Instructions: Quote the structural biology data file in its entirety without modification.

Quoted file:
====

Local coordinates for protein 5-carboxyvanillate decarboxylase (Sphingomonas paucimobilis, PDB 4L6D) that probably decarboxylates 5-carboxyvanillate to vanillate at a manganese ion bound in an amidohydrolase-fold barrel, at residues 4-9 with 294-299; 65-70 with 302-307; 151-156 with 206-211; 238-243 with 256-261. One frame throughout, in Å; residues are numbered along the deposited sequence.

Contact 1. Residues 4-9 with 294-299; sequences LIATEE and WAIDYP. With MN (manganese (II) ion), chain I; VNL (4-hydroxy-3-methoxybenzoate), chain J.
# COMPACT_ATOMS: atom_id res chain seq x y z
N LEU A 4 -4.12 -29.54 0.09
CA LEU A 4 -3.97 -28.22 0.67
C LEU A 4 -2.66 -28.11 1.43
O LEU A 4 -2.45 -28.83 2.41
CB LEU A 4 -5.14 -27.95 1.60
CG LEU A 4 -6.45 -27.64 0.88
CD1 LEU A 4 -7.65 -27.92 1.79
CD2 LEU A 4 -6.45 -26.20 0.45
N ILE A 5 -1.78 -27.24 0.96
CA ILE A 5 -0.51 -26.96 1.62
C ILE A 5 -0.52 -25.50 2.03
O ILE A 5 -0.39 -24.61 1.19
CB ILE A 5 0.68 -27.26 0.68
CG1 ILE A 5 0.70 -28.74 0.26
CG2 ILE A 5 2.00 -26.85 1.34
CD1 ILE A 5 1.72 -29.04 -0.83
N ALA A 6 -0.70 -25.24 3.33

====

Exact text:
Local coordinates for protein 5-carboxyvanillate decarboxylase (Sphingomonas paucimobilis, PDB 4L6D) that probably decarboxylates 5-carboxyvanillate to vanillate at a manganese ion bound in an amidohydrolase-fold barrel, at residues 4-9 with 294-299; 65-70 with 302-307; 151-156 with 206-211; 238-243 with 256-261. One frame throughout, in Å; residues are numbered along the deposited sequence.

Contact 1. Residues 4-9 with 294-299; sequences LIATEE and WAIDYP. With MN (manganese (II) ion), chain I; VNL (4-hydroxy-3-methoxybenzoate), chain J.
# COMPACT_ATOMS: atom_id res chain seq x y z
N LEU A 4 -4.12 -29.54 0.09
CA LEU A 4 -3.97 -28.22 0.67
C LEU A 4 -2.66 -28.11 1.43
O LEU A 4 -2.45 -28.83 2.41
CB LEU A 4 -5.14 -27.95 1.60
CG LEU A 4 -6.45 -27.64 0.88
CD1 LEU A 4 -7.65 -27.92 1.79
CD2 LEU A 4 -6.45 -26.20 0.45
N ILE A 5 -1.78 -27.24 0.96
CA ILE A 5 -0.51 -26.96 1.62
C ILE A 5 -0.52 -25.50 2.03
O ILE A 5 -0.39 -24.61 1.19
CB ILE A 5 0.68 -27.26 0.68
CG1 ILE A 5 0.70 -28.74 0.26
CG2 ILE A 5 2.00 -26.85 1.34
CD1 ILE A 5 1.72 -29.04 -0.83
N ALA A 6 -0.70 -25.24 3.33